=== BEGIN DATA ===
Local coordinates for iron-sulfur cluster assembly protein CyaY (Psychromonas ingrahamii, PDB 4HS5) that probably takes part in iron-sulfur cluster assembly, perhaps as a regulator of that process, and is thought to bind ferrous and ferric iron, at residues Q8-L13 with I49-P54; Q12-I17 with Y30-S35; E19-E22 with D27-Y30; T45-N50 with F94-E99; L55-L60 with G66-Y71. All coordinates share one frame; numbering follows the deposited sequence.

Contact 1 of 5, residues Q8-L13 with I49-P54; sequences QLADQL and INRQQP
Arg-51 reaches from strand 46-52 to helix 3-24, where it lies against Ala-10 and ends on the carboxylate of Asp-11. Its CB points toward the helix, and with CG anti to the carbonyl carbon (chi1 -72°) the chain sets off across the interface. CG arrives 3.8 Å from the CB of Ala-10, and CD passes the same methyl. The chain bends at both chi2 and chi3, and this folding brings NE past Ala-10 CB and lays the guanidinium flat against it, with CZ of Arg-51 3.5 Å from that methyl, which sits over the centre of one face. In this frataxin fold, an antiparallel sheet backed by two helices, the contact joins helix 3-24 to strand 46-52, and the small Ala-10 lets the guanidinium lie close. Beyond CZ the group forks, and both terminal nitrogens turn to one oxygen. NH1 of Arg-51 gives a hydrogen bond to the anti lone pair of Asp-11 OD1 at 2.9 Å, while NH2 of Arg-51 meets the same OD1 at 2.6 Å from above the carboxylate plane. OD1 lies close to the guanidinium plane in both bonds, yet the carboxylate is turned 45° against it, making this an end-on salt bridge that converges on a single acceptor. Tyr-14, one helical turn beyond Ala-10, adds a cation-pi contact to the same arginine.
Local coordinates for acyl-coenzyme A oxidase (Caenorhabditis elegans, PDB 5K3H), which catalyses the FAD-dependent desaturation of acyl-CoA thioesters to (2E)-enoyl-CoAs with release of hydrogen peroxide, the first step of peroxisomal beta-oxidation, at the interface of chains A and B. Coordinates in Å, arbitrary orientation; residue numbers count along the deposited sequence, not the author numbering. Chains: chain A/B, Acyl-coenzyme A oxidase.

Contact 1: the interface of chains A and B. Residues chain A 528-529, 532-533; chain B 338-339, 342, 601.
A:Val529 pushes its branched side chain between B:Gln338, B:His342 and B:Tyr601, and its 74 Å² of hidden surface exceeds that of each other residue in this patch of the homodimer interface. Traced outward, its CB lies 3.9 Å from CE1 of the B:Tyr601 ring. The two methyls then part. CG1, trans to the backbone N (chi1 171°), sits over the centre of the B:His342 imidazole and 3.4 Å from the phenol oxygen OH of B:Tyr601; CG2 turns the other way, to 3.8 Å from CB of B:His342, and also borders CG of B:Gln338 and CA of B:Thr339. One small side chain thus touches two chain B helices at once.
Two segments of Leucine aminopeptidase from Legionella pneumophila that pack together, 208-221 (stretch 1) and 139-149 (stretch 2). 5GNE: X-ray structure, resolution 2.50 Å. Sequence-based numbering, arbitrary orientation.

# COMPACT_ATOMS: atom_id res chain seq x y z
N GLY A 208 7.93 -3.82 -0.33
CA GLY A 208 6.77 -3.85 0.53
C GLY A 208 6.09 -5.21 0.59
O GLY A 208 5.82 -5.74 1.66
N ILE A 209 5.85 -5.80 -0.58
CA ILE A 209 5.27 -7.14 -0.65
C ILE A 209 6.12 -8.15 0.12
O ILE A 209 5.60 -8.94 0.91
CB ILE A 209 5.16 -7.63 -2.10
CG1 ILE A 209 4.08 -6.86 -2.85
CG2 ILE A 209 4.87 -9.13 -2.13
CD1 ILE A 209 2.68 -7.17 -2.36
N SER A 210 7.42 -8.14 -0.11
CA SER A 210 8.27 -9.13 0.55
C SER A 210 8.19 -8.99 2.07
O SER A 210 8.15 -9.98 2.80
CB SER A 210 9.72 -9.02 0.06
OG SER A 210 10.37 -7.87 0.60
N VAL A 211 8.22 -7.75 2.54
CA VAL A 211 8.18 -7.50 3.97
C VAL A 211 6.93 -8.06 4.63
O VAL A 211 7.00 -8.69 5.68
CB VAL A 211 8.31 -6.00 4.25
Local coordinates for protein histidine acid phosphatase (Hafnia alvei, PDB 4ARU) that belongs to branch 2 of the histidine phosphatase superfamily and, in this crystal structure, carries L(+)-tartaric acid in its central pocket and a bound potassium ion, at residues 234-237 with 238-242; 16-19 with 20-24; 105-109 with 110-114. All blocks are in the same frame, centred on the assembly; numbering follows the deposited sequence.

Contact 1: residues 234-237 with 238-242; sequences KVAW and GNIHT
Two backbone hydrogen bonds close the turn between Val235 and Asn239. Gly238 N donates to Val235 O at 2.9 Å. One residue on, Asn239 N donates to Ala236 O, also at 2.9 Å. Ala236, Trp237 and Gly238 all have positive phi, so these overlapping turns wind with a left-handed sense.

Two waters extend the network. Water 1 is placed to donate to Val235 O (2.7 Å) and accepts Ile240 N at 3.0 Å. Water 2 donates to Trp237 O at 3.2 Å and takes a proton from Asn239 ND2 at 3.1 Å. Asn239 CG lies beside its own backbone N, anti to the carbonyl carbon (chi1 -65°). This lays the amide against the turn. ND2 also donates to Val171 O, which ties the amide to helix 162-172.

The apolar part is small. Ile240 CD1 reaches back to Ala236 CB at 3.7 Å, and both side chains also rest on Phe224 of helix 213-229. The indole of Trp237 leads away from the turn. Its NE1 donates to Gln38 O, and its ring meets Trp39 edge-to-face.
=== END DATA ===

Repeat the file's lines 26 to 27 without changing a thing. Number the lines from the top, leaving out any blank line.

OG SER A 210 10.37 -7.87 0.60
N VAL A 211 8.22 -7.75 2.54